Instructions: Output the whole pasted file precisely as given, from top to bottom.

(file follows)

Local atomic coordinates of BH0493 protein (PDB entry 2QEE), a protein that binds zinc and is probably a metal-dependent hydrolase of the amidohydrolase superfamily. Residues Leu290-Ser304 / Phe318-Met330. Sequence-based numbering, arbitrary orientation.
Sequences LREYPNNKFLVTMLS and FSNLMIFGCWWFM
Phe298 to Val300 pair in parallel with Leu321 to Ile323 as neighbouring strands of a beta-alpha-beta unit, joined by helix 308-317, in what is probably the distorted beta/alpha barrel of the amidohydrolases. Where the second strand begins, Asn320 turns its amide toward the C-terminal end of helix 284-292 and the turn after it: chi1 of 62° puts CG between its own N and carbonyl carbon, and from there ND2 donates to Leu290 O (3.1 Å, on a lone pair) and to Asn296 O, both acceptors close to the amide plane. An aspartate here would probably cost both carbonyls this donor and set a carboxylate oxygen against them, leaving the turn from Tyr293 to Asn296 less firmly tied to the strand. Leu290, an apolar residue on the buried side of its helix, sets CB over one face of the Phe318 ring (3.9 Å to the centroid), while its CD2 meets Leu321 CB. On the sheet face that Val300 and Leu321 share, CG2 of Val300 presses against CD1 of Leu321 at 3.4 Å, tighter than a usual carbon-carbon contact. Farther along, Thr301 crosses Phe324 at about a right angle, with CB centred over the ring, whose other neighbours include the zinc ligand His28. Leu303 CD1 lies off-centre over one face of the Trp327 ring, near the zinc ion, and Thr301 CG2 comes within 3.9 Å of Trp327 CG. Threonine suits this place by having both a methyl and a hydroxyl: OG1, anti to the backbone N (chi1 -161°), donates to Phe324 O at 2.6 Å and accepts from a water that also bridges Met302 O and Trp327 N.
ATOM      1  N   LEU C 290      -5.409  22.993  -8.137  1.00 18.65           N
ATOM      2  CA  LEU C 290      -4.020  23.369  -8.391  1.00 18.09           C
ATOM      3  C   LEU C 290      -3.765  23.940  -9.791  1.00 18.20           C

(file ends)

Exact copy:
Local atomic coordinates of BH0493 protein (PDB entry 2QEE), a protein that binds zinc and is probably a metal-dependent hydrolase of the amidohydrolase superfamily. Residues Leu290-Ser304 / Phe318-Met330. Sequence-based numbering, arbitrary orientation.
Sequences LREYPNNKFLVTMLS and FSNLMIFGCWWFM
Phe298 to Val300 pair in parallel with Leu321 to Ile323 as neighbouring strands of a beta-alpha-beta unit, joined by helix 308-317, in what is probably the distorted beta/alpha barrel of the amidohydrolases. Where the second strand begins, Asn320 turns its amide toward the C-terminal end of helix 284-292 and the turn after it: chi1 of 62° puts CG between its own N and carbonyl carbon, and from there ND2 donates to Leu290 O (3.1 Å, on a lone pair) and to Asn296 O, both acceptors close to the amide plane. An aspartate here would probably cost both carbonyls this donor and set a carboxylate oxygen against them, leaving the turn from Tyr293 to Asn296 less firmly tied to the strand. Leu290, an apolar residue on the buried side of its helix, sets CB over one face of the Phe318 ring (3.9 Å to the centroid), while its CD2 meets Leu321 CB. On the sheet face that Val300 and Leu321 share, CG2 of Val300 presses against CD1 of Leu321 at 3.4 Å, tighter than a usual carbon-carbon contact. Farther along, Thr301 crosses Phe324 at about a right angle, with CB centred over the ring, whose other neighbours include the zinc ligand His28. Leu303 CD1 lies off-centre over one face of the Trp327 ring, near the zinc ion, and Thr301 CG2 comes within 3.9 Å of Trp327 CG. Threonine suits this place by having both a methyl and a hydroxyl: OG1, anti to the backbone N (chi1 -161°), donates to Phe324 O at 2.6 Å and accepts from a water that also bridges Met302 O and Trp327 N.
ATOM      1  N   LEU C 290      -5.409  22.993  -8.137  1.00 18.65           N
ATOM      2  CA  LEU C 290      -4.020  23.369  -8.391  1.00 18.09           C
ATOM      3  C   LEU C 290      -3.765  23.940  -9.791  1.00 18.20           C